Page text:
Note 1: Users often wonder if their device, which their manual states supports either Memory Stick or Memory Stick Duo, will also accept MS Pro or MS Duo Pro, so that they can take advantage of the larger capacities available in the ‘Pro’ sticks (See capacity below). Unfortunately the answer to that is ‘no’, because of the different types of controller between the standard and Pro items.
Note 2: Some companies continue to launch faster and faster Memory Stick products, resulting in additional nomenclature such as MS Extreme and MS Ultra – which are compatible with MS Pro devices.
xD Picture Card (xD)
xD (Picture) card slots are found in (older) Fuji and Olympus cameras, as the cards were developed by these companies. xD cards are often sold under license and therefore you may sometimes find a different brand on the packaging, but a Fuji or Olympus branded card inside. xD cards have a distinctive, shield style design and are roughly the size of your thumb. Storage capacity can be anything from 8Mb to 2Gb.
|Buy Online: Olympus xD Type M+ 2gb|
There are three types of xD picture card available: Standard, Type M and Type H. The Standard cards have a maximum capacity of 512Mb but as higher resolution cameras have appeared, these cards simply don't cut the mustard.
In 2005, Fuji and Olympus released the first Type M card using Multi-level cell (MLC) technology to increase capacity and they can go upto 2Gb, but these cards suffer from slow write speeds. Type H cards are a faster write speed than the Type M, and have the same maximum capacity as the Type H, but the speed is still not as fast as the original, smaller capacity cards.
The main problem with these cards is that they are not always compatible with older card readers or cameras and Olympus also have a Panoramic feature on their cameras which can only be recorded to Olympus cards. Olympus added the Type M+ to their range of xD picture cards. Type M+ is claimed to have a write speed 1.5x faster than regular Type M.
In 2009 Fujifilm stopped supporting XD card, switching instead to SD cards, and in 2010 Olympus followed suite and announced the switch to SD memory cards.
MicroDrive (MD) - IBM developed a miniature tape drive called the MicroDrive with the physical dimensions of a Compact Flash type II card. MicroDrives are comparatively rare and if your device supports the format it should say so explictely in your user manual. MicroDrives come in 170Mb, 340Mb and 1Gb capacities.
Multi Media cards (MMC) - There often is some confusion around MMC cards as they have exactly the same physical format as SD cards. Many devices will support both formats – but not all. Despite some dealers telling customers not to worry when buying either card, please ensure that your device supports both types of card before you buy, or otherwise simply purchase the card it says it will.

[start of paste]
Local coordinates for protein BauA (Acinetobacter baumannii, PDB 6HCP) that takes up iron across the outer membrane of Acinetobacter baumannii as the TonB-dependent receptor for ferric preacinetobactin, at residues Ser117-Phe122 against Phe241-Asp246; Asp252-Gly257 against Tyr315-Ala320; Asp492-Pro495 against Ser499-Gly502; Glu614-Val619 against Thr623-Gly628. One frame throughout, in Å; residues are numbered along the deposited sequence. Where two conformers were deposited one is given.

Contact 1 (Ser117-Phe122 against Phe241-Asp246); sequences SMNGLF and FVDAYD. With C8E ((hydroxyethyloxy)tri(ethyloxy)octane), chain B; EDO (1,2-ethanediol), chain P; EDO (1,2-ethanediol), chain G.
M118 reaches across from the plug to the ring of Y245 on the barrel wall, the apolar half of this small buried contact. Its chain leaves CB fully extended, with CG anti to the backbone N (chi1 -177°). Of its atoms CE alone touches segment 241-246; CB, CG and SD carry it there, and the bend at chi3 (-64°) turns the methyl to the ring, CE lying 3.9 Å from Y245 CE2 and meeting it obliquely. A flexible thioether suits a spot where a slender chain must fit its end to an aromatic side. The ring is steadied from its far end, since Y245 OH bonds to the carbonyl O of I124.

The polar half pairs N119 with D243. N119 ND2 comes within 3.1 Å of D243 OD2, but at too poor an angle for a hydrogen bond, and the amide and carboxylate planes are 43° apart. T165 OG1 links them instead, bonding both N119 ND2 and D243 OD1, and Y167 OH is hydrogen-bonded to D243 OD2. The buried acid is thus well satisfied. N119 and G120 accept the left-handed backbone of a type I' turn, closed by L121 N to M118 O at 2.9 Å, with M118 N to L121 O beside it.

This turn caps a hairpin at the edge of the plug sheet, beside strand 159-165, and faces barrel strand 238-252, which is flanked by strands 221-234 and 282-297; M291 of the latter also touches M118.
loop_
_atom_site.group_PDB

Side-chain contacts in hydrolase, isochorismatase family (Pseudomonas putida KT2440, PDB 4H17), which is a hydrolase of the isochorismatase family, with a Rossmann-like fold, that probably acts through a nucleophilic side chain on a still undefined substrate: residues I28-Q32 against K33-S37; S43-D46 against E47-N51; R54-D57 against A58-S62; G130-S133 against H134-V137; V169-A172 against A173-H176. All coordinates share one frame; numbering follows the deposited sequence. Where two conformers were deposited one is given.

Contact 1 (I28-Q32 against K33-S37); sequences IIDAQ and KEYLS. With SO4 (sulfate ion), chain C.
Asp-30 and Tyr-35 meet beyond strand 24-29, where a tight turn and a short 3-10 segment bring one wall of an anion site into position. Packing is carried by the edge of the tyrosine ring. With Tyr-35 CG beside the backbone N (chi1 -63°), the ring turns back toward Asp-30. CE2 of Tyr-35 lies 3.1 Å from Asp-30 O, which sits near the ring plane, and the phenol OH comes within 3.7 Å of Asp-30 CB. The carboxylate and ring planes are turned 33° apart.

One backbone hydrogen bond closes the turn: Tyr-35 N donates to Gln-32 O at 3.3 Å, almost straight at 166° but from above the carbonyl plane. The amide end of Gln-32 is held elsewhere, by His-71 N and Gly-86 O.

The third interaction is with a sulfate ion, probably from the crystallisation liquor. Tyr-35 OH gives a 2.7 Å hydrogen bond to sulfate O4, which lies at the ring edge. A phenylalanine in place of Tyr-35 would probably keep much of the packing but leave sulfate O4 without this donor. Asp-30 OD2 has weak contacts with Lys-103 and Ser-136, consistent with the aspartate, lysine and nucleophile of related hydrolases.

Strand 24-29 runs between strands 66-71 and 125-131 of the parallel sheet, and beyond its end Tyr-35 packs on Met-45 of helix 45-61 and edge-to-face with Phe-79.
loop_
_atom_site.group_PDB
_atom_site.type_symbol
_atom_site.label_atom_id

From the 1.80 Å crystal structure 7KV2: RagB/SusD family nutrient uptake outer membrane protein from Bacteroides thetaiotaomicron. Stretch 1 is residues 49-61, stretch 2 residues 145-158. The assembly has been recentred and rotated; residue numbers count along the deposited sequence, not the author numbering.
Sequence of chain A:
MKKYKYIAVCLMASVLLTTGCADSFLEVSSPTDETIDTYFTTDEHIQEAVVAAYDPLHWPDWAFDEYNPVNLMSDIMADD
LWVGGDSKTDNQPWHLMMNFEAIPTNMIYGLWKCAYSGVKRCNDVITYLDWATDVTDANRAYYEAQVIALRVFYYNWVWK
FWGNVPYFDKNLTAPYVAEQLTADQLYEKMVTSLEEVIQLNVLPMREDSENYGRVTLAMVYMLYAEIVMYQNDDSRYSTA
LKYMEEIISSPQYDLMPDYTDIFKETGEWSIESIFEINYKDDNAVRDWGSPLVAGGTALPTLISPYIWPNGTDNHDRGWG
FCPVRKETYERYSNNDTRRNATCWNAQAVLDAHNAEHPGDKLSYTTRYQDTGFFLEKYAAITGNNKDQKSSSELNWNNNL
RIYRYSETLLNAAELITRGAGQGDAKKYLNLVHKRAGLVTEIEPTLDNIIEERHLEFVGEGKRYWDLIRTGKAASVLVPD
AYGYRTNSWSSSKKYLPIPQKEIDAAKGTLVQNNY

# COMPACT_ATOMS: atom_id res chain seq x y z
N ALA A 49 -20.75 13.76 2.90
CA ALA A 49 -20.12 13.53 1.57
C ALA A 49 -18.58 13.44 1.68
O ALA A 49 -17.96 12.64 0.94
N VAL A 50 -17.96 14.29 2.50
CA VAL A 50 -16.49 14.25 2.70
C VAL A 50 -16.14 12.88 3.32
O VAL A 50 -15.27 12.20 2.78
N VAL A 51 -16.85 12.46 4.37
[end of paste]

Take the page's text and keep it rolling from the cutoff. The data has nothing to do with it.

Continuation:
Speed - A common question is whether or not a camera or other device will support a certain speed, for instance a Class 10 card. Modern cameras should support all types of SD/SDHC/SDXC cards, however it is important to check that it supports the newest specification, such as SDXC, if it does not, then the card may not work. If the card has a faster speed rating than your camera will support, then it will fall back to the next speed that it does support, for example if your camera does not support UHS-I, then it will fall back to using Class 10. Therefore, if speed is of importance, you can safely buy the fastest card you wish to.
Card speed is often stated in ‘Times’ speed (20X, 66X etc.) and sometimes, more specifically, in Megabyte per second - reflecting the card’s per-second ability to have data transferred from or to it, with the write speed being the most important:
|20X||Class 2||2.0 Mb/sec|
|30X||Class 4||4.0 Mb/sec|
|40X||Class 6||6.0 Mb/sec|
|66X||Class 10||10.0 Mb/sec|
|UHS-I||upto 50 Mb/sec|
Capacity - The following table illustrates commonly available capacities per card type. Please note that technology progresses so fast that larger capacities become available almost every few months, whilst smaller capacities become obsolete (e.g. 16Mb, 32Mb, 64Mb).
|CF-I||CF-II||SD||SDHC||SDXC||MMC||xD||MS||MS Pro Duo||MS Pro-HG Duo||M2|
X Becoming obsolete, X Available today, X Most popular capacities
Approximate Number of Images per Capacity
|Camera type||File Size||32Mb||64Mb||128Mb||256Mb||512Mb||1Gb||2Gb||4Gb||8Gb||16Gb|
Note: 1Gb = 1024Mb
Layers - Finally a very short note on ‘layers’. As mentioned, memory cards contain ‘controllers’ – software that managed the storage and retrieval of data. The quality, capacity, speed, energy-efficiency and longevity of a memory card depends on its materials, and the architecture of its controller software. So called single-layer cards are usually more expensive but offer superior energy efficiency, longevity and speed than multi-layer cards.
Longevity - Apart from the fact that technology leads us to ever growing capacities and speeds and therefore sometimes rendering certain card sizes such as 16Mb or 32Mb obsolete, it is worthwhile to note that memory cards have a limited life expectancy. Again there is a difference; single layer cards may allow in excess of maybe 100,000 read-write actions, whilst multi-layer cards may only allow around 10,000 to 15,000.
This article was updated January 2014.